The Department proposes a longer buy-in period of 60 calendar days for fails to receive for mortgage-backed securities (as compared to the 30 calendar day time frame applicable to other government securities that is currently in place). This difference can, for the most part, be attributed to the length of the settlement cycle associated with mortgage-backed securities, which, in many instances, may be as long as 30 days. In addition, as previously stated, the buying-in of mortgage-backed securities can be difficult to the complexities of the instruments, the particularities of the settlement process, and the scarcity in the market of specified pools, especially when a customer requests delivery of a particular pool with unique characteristics. These factors indicate that a time frame greater than 30 days may be required to successfully settle or otherwise acquire a specified mortgage-backed securities trade. Therefore, a time frame of 60 calendar days reasonably addresses the concerns of customer protection while, at the same time, taking into consideration the ability of brokers or dealers to acquire the securities.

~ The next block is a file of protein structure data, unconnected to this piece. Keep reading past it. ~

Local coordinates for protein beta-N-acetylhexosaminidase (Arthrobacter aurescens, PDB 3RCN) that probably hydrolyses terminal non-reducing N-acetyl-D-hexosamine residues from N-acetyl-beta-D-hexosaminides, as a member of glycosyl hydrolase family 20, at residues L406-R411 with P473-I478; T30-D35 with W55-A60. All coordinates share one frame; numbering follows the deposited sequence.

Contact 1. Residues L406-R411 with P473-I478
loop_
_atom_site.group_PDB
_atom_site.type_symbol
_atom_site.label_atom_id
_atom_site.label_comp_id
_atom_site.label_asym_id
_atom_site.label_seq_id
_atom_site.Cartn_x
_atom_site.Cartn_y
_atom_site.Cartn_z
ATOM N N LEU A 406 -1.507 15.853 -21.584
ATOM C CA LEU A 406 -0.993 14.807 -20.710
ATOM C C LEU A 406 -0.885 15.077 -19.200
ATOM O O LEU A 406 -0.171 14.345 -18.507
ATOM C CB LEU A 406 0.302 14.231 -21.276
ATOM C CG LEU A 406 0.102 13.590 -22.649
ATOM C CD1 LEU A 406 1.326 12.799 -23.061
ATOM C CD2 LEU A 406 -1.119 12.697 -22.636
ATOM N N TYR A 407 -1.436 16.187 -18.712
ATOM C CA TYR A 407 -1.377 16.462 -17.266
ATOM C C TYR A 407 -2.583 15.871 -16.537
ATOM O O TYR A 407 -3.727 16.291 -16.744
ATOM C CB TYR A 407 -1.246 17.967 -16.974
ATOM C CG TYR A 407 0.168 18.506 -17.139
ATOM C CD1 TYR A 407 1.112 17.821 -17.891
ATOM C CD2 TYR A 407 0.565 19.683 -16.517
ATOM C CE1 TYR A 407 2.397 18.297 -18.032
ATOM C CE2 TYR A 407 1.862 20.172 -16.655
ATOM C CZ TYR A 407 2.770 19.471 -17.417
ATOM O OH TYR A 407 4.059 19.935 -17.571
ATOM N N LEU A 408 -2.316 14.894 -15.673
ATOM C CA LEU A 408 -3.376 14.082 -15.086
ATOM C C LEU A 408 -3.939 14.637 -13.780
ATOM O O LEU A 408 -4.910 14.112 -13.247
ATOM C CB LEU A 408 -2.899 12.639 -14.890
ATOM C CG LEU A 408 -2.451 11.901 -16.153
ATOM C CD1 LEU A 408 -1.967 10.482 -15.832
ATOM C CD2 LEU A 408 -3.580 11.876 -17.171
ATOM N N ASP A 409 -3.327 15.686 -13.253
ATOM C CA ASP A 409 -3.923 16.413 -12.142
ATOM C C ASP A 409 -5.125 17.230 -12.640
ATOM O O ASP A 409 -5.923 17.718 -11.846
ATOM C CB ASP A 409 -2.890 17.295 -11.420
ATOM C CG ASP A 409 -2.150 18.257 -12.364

Historically, mortgage-backed securities have had a high fail rate because of the reasons cited above, particularly the variances in the settlement time frames. As a result, several years ago, an attempt was made by market participants to standardize the settlement process for mortgage-backed securities. Specific monthly settlement dates were assigned to each particular class or pool of mortgage-backed securities. This settlement date system has proved to be successful in alleviating the workload during the heaviest settlement periods. Although a settlement date other than a scheduled settlement date can be requested, the buyer pays a premium for this exception. Thus, in order to avoid the additional expenses associated with abnormal settlements, any buy-in accomplished pursuant to the proposed rules would be permitted to settle on the next regularly scheduled settlement date for that particular class or pool of mortgage-backed securities.